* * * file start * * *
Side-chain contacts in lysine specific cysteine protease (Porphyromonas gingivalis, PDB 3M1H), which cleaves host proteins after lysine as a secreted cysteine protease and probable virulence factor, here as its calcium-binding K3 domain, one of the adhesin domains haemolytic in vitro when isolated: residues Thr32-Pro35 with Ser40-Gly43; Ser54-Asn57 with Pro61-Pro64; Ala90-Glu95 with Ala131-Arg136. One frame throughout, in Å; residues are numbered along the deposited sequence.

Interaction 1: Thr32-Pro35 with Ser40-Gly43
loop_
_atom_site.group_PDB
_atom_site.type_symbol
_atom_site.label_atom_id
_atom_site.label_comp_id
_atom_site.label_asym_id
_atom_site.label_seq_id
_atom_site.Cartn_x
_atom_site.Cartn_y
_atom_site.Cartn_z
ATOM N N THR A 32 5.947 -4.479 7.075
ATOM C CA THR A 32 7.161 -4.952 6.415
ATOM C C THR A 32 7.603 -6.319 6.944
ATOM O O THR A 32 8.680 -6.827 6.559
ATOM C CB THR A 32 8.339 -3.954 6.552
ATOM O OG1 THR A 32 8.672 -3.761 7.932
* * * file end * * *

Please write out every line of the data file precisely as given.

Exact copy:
Side-chain contacts in lysine specific cysteine protease (Porphyromonas gingivalis, PDB 3M1H), which cleaves host proteins after lysine as a secreted cysteine protease and probable virulence factor, here as its calcium-binding K3 domain, one of the adhesin domains haemolytic in vitro when isolated: residues Thr32-Pro35 with Ser40-Gly43; Ser54-Asn57 with Pro61-Pro64; Ala90-Glu95 with Ala131-Arg136. One frame throughout, in Å; residues are numbered along the deposited sequence.

Interaction 1: Thr32-Pro35 with Ser40-Gly43
loop_
_atom_site.group_PDB
_atom_site.type_symbol
_atom_site.label_atom_id
_atom_site.label_comp_id
_atom_site.label_asym_id
_atom_site.label_seq_id
_atom_site.Cartn_x
_atom_site.Cartn_y
_atom_site.Cartn_z
ATOM N N THR A 32 5.947 -4.479 7.075
ATOM C CA THR A 32 7.161 -4.952 6.415
ATOM C C THR A 32 7.603 -6.319 6.944
ATOM O O THR A 32 8.680 -6.827 6.559
ATOM C CB THR A 32 8.339 -3.954 6.552
ATOM O OG1 THR A 32 8.672 -3.761 7.932